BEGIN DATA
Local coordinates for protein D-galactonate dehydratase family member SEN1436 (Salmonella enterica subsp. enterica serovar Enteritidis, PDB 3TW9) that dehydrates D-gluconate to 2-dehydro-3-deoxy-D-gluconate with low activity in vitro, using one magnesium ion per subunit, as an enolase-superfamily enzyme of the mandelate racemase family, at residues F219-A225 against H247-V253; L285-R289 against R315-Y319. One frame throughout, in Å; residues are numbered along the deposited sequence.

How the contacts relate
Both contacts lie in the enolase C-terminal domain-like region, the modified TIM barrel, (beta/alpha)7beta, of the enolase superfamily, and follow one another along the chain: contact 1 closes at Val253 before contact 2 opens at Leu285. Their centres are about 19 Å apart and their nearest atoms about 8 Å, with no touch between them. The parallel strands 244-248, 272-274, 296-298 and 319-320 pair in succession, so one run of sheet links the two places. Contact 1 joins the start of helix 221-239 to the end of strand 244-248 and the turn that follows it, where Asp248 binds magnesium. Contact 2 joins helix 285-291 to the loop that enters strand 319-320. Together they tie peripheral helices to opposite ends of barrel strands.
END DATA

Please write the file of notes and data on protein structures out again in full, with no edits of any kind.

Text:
Local coordinates for protein D-galactonate dehydratase family member SEN1436 (Salmonella enterica subsp. enterica serovar Enteritidis, PDB 3TW9) that dehydrates D-gluconate to 2-dehydro-3-deoxy-D-gluconate with low activity in vitro, using one magnesium ion per subunit, as an enolase-superfamily enzyme of the mandelate racemase family, at residues F219-A225 against H247-V253; L285-R289 against R315-Y319. One frame throughout, in Å; residues are numbered along the deposited sequence.

How the contacts relate
Both contacts lie in the enolase C-terminal domain-like region, the modified TIM barrel, (beta/alpha)7beta, of the enolase superfamily, and follow one another along the chain: contact 1 closes at Val253 before contact 2 opens at Leu285. Their centres are about 19 Å apart and their nearest atoms about 8 Å, with no touch between them. The parallel strands 244-248, 272-274, 296-298 and 319-320 pair in succession, so one run of sheet links the two places. Contact 1 joins the start of helix 221-239 to the end of strand 244-248 and the turn that follows it, where Asp248 binds magnesium. Contact 2 joins helix 285-291 to the loop that enters strand 319-320. Together they tie peripheral helices to opposite ends of barrel strands.